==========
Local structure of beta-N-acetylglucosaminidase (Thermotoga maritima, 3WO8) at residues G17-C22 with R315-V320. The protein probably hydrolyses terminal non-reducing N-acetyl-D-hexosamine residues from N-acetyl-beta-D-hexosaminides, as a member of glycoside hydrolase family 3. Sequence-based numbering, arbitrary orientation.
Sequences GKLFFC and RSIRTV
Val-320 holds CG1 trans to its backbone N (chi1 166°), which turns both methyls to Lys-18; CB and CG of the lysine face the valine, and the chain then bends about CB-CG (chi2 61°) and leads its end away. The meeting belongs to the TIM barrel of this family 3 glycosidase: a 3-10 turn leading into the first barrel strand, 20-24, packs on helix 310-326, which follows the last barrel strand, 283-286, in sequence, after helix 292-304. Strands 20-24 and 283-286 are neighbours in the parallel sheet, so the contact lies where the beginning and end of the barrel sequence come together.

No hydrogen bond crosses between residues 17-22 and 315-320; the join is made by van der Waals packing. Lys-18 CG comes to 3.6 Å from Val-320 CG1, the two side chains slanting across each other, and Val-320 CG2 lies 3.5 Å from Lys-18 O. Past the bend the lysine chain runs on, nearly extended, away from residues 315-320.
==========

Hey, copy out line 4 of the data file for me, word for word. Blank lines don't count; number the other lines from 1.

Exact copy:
No hydrogen bond crosses between residues 17-22 and 315-320; the join is made by van der Waals packing. Lys-18 CG comes to 3.6 Å from Val-320 CG1, the two side chains slanting across each other, and Val-320 CG2 lies 3.5 Å from Lys-18 O. Past the bend the lysine chain runs on, nearly extended, away from residues 315-320.